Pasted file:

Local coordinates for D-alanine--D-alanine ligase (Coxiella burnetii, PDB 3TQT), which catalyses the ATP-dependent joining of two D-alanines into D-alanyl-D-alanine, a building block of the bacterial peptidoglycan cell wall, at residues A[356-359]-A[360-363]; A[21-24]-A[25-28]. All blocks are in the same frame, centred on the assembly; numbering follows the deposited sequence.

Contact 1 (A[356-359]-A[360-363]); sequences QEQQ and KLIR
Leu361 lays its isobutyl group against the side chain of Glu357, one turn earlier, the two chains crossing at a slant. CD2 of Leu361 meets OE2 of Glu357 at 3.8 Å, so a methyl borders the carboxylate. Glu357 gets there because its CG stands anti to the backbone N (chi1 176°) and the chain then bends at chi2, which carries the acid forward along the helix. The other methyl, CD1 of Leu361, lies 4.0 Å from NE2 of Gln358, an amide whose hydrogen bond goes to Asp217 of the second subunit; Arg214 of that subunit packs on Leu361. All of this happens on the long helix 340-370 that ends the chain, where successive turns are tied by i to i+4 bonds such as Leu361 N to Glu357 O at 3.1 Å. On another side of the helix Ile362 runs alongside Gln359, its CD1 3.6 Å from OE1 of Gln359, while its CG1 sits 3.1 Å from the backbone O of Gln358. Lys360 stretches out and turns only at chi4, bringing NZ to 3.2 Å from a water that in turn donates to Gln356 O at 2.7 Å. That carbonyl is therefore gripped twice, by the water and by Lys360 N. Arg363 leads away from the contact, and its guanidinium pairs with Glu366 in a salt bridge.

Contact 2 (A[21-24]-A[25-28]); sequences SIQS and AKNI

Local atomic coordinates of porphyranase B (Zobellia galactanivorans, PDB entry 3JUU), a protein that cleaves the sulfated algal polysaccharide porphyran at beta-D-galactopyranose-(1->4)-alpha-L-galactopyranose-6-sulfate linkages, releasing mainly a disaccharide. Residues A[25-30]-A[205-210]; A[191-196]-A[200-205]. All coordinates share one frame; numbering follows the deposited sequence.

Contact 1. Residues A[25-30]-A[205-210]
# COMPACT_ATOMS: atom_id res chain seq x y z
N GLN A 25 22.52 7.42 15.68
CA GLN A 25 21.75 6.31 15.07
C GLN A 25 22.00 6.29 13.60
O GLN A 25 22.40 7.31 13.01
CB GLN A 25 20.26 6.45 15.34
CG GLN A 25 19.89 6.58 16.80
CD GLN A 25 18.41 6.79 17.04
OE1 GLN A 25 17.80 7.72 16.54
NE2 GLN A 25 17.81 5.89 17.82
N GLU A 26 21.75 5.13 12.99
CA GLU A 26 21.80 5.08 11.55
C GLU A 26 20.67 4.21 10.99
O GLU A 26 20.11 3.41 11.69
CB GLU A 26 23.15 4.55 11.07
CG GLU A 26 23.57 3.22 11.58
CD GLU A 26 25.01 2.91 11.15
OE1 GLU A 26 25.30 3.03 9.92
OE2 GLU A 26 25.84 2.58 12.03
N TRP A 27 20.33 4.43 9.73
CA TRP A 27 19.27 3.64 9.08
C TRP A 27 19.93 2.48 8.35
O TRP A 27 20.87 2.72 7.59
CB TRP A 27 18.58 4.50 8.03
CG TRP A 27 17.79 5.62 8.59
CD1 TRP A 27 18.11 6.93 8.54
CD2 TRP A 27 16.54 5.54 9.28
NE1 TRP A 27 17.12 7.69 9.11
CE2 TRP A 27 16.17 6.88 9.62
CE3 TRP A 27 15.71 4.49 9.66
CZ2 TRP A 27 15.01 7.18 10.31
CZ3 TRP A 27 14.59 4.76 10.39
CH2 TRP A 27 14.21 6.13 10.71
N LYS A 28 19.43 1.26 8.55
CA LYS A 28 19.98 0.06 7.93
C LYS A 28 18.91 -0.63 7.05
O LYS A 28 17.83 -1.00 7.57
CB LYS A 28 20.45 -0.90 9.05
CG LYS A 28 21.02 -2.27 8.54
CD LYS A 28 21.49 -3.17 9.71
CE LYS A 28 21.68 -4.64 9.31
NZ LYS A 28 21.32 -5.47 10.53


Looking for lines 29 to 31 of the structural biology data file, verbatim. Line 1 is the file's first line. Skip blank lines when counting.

O TRP A 27 20.87 2.72 7.59
CB TRP A 27 18.58 4.50 8.03
CG TRP A 27 17.79 5.62 8.59